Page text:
Many people think interoperability pertains only to the installed devices; however, there’s more to an open system than its devices. Open encompasses many layers of the system. The physical elements of an open system include:

  • Devices
  • Infrastructure
  • Tools
  • Users interfaces
  • Enterprise connectivity

A bad open system forces users to install products from a single source. If they later want to change vendors, they’ll need to replace some or all of the system with a new, competitive system. This adds significant cost to the facility and often reduces its efficiency and maintainability, thanks to the high cost of locked-in service contracts and the reluctance to replace older, proprietary systems.

How can each of these system elements be closed or locked in? If a vendor puts a barrier between something they offer and the ability of a competitor to interface to their offering, the system becomes locked-in or proprietary. An open system can be closed by any one of these offerings:

 

  • Devices

System devices such as controllers, sensors, and actuators should be able to interoperate and to be replaced by competitive products. If a product has a unique functionality, it should not force users to install another component that’s not competitively available. Some vendors require their devices to be installed along with their proprietary gateway; this locks in the system.

  • Infrastructure

Typical systems are based on networked devices that use a common protocol and common media type (such as twisted pair wire, power line, fiber optic cable, or radio frequency). To ensure an open system, each networked device should be able to be installed on a common specified media, and the protocol running on the devices should be fixed and standardized for the system. The infrastructure also includes the routers, network interfaces to computers, and bridges to other networks, like Ethernet. All of these should be specified based upon open standards—not based upon one vendor’s specific product. Without careful specifying, any one of these can lock a system in to a single vendor.

  • Tools

Networks are installed, configured, and commissioned using software tools that typically run on a computer. Some vendors use these tools – some complex, others relatively simple – to configure their devices. If the tools used on the system cannot co-exist with anyone else’s tool, they’re likely locking-in the user to some degree. Device-configuration plug-ins were developed to solve this problem. These software-based configuration modules can be used by any standard, network management tool that follows the LonMark Interoperability Guidelines. This lets integrators configure vendors’ devices with an open tool; instead of forcing integrators to use only that vendor’s tool on the entire network.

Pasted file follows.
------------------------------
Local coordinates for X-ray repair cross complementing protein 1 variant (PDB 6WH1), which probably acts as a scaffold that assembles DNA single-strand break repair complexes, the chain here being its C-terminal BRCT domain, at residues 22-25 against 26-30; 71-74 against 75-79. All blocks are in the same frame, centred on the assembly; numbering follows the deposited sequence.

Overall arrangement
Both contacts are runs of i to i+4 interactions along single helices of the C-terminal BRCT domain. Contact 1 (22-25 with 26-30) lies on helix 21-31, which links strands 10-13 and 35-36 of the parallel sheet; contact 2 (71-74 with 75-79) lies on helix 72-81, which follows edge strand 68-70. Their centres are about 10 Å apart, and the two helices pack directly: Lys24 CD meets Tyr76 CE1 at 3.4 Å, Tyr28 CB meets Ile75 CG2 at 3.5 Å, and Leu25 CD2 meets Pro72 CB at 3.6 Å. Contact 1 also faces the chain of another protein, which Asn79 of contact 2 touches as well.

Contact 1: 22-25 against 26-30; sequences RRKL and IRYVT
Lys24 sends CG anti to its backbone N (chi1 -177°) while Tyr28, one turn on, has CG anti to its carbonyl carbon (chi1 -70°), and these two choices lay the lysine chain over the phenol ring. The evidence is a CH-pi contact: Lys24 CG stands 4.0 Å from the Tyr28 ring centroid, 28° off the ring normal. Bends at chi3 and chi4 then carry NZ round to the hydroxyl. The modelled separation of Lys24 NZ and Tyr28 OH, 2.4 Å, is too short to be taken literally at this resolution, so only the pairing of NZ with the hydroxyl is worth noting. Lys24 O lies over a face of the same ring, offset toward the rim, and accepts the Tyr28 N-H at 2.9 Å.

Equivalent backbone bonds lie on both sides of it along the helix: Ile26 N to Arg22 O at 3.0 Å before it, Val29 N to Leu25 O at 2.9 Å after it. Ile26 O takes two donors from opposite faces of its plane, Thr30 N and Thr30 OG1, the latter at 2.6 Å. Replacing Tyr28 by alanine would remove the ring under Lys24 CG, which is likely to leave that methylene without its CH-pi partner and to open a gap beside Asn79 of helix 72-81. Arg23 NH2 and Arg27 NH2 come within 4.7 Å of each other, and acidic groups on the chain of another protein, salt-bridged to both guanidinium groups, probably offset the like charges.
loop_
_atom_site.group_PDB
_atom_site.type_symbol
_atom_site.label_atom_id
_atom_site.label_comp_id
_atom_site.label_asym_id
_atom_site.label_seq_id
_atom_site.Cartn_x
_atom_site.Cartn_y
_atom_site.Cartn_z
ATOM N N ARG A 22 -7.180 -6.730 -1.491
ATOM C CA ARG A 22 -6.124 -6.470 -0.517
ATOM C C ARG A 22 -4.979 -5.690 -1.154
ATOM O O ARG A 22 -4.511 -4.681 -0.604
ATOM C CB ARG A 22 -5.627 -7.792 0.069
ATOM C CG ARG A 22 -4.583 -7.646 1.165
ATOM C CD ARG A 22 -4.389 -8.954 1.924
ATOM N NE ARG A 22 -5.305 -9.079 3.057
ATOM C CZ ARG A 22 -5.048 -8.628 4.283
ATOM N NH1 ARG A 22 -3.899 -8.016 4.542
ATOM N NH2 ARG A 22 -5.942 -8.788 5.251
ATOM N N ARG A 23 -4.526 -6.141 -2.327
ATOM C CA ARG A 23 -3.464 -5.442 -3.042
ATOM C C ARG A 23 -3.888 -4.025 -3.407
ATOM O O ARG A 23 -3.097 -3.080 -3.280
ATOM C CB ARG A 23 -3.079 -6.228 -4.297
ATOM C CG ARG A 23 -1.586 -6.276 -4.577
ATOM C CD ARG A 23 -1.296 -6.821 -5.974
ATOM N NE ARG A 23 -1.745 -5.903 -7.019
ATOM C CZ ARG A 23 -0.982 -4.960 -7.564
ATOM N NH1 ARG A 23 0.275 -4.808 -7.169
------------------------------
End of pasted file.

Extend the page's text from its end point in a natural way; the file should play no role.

• User Interfaces

Computer-based user interfaces come in two categories: Web-based tools and custom user interfaces. Web-based tools have become increasingly popular because they leverage the same level of openness that the Internet provides: Users launch a Web browser from any computer and, with password access, can interface with the system. User interfaces allow for control, monitoring, reporting, alarming, scheduling, and diagnostics. In some cases, vendors try to sell the extensive features of their user interface but allow only their user interface on the control network—thereby locking in the system. A good open system will let multiple tools from multiple manufacturers co-exist simultaneously on the same networked control system. The standards exist to ensure this.

  • Enterprise Connectivity

Connecting a control system to an IT network provides visibility via a much wider audience. The LON-LAN-WAN concept ensures that the control system becomes an element of all of the data sources available to the enterprise. IT professionals are quickly learning that the control system offers access to information that executives need. To provide this connectivity, enterprise-level infrastructure devices are needed; and they must be specified as open. Open interfaces have been developed to ensure that data communications between the LON and LAN are accessible by any vendor. The LONMARK IP-852 standard was developed for this reason. By specifying IP-852 for LON-LAN routing, any user interface can access any device anywhere on the network—without custom gateways or drivers and without needing to be physically at the facility. Additionally, other standards have emerged to allow IT back-office computers to access information from the network to allow a control system to share information with typical enterprise systems that are Web Services-savvy.

 

To ensure an open system, be sure to specify that all five system elements are open. We highly recommend that each element is interoperable, and that training and servicing are also specified as open. This will help create as open a system as possible, yielding the best return on investment and the lowest lifecycle costs. Click here for more information on the LonMark Open Specification.[:]